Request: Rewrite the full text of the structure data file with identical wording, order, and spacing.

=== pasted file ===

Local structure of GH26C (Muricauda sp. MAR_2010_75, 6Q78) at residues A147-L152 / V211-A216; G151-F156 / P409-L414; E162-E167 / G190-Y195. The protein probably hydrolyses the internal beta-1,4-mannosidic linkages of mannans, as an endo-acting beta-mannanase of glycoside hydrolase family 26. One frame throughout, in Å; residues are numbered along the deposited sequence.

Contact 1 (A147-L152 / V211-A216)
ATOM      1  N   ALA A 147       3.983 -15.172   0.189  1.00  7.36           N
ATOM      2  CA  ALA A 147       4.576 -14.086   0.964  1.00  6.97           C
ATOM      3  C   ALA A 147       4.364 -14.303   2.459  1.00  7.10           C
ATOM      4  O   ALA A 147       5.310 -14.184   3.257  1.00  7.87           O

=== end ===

Local structure of GH26C (Muricauda sp. MAR_2010_75, 6Q78) at residues A147-L152 / V211-A216; G151-F156 / P409-L414; E162-E167 / G190-Y195. The protein probably hydrolyses the internal beta-1,4-mannosidic linkages of mannans, as an endo-acting beta-mannanase of glycoside hydrolase family 26. One frame throughout, in Å; residues are numbered along the deposited sequence.

Contact 1 (A147-L152 / V211-A216)
ATOM      1  N   ALA A 147       3.983 -15.172   0.189  1.00  7.36           N
ATOM      2  CA  ALA A 147       4.576 -14.086   0.964  1.00  6.97           C
ATOM      3  C   ALA A 147       4.364 -14.303   2.459  1.00  7.10           C
ATOM      4  O   ALA A 147       5.310 -14.184   3.257  1.00  7.87           O